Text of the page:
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Regulatory guide - Inspectors' powers relating to documents and interviews

For: Employers and managers Information seekers

We publish this regulatory guide to assist the organisations and entities we regulate.

An inspector who enters a workplace is given certain general powers by the Work Health and Safety Act 2011 (WHS Act). An inspector is also given more specific powers that can be exercised on entry to a workplace.

The specific powers can be exercised for the purposes of any of an inspector’s functions. The inspector could be investigating a suspected contravention, but could equally be monitoring general compliance or attending the workplace to assist parties to resolve a dispute.

1. Preconditions

An inspector may obtain and use evidence that is given to the inspector voluntarily by any person.[1] However, an inspector who enters a workplace does have powers to require a person to produce documents or answer questions.

Before making such a requirement, the inspector must:

  • identify himself or herself to the person as an inspector by producing the inspector’s identity card or in some other way
  • warn the person that failure to comply with the requirement or to answer the question, without reasonable excuse, would constitute an offence
  • warn the person about the effect of section 172
  • advise the person about the effect of section 269.

Under section 172, a person cannot rely on the privilege against self-incrimination. Section 269 confirms that it is possible to rely on legal professional privilege.

2. Documents

Under section 171 of the WHS Act, an inspector who enters a workplace may:

  • require a person to tell the inspector who has custody of, or access to, a document
  • require a person who has custody of, or access to, a document to produce that document to the inspector.[2]

If an inspector requires production of a document, this should be done by written notice unless the circumstances require the inspector to have immediate access to the document.[3]

Whether or not the requirement is made by written notice, the inspector should specify when the document should be produced. This might be while the inspector is at the workplace, or within a specified period.[4]

If a document is given to an inspector under section 171, the inspector may:

  • make copies of, or take extracts from, the document
  • keep the document for the period that the inspector considers necessary.[5]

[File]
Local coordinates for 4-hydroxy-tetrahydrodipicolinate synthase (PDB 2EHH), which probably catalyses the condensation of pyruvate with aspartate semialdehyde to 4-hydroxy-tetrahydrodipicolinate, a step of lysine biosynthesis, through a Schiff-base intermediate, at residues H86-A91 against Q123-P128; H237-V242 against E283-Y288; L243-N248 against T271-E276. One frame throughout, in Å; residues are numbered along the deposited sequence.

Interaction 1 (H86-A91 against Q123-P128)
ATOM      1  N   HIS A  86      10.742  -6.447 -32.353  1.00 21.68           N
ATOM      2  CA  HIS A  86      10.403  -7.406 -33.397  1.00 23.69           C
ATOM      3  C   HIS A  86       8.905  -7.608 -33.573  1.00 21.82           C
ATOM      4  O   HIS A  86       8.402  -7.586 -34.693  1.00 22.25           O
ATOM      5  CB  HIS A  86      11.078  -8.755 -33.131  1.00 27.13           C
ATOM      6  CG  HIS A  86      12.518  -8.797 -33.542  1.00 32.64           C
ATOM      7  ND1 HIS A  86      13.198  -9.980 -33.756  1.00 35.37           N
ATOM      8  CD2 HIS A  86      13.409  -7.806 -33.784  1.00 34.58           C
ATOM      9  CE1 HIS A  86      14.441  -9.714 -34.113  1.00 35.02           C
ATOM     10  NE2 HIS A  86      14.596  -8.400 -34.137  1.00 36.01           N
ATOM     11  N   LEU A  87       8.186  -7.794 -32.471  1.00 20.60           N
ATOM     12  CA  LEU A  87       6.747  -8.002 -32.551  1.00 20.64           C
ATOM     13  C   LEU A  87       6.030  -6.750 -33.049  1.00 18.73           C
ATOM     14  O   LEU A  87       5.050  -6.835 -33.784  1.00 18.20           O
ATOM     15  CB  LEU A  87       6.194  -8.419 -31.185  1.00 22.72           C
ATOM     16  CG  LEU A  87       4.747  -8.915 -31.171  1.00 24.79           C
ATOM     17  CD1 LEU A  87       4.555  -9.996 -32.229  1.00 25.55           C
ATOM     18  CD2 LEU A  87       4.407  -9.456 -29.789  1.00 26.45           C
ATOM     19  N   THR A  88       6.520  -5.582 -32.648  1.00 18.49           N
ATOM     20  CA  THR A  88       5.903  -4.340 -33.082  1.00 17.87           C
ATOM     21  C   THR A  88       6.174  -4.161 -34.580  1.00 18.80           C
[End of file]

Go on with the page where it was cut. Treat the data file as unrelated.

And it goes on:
If an inspector retains custody of a document, the inspector must give access to the document at all reasonable times to the person who produced the document or the document’s owner (or a person authorised by one of those persons). Having given access, the inspector must allow the person to inspect the document or make copies.[6]

An inspector might only retain custody of a document for a short period for the purposes of making a photocopy. A longer period of custody might apply if there is a feature of the original document that cannot easily be reproduced by photocopying, such as the manner in which a file is organised.

If an inspector considers that a document is evidence of an offence, it may be appropriate to seize the document under section 175.

3. Interviews

Under section 171, an inspector who enters a workplace may also require a person at the workplace to answer any questions put by the inspector.[7]

An interview by the inspector, or the remainder of an interview that has commenced, must be conducted in private if:

  • the inspector considers it appropriate
  • the person being interviewed so requests.[8]

This does not prevent attendance by an assistant to the inspector or a representative of the person being interviewed.[9]

4. Compliance

If an inspector makes a requirement to a person under section 171, the person must not, without reasonable excuse, refuse or fail to comply with the requirement. To do so is an offence.[10]

However, the person is not required to produce a document or otherwise provide information that is the subject of legal professional privilege.[11]

A person is not excused from answering a question or providing information or a document in response to a section 171 notice on the grounds that the answer to the question, or the information or document, may tend to incriminate the person or expose the person to a penalty.[12]


[1] WHS Act, section 173(3).

[2] WHS Act, section 171(1)(a) and (b).

[3] WHS Act, section 171(2).

[4] WHS Act, section 171(1)(b).

[5] WHS Act, section 174(1).

[6] WHS Act, section 174(2).

[7] WHS Act, section 171(1)(c).

[8] WHS Act, section 171(3) and (5).

[9] WHS Act, section 171(4).

[10] WHS Act, section 171(6). The penalty is $10,000 in the case of an individual and $50,000 in the case of a body corporate or the Commonwealth. The evidential burden is on the accused to show a reasonable excuse. Under section 173(2), there is an exception to the offence provision in the case of a person who was not warned about the effect of section 172 and who then refuses to answer a question on the ground of potential self-incrimination.

[11] WHS Act, section 269.

[12] WHS Act, section 172(1). If the person is an individual, there are restrictions on how the answer, information or document may be used in civil or criminal proceedings against the person: section 172(2).

Page last reviewed: 14 March 2020
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Date printed 29 May 2022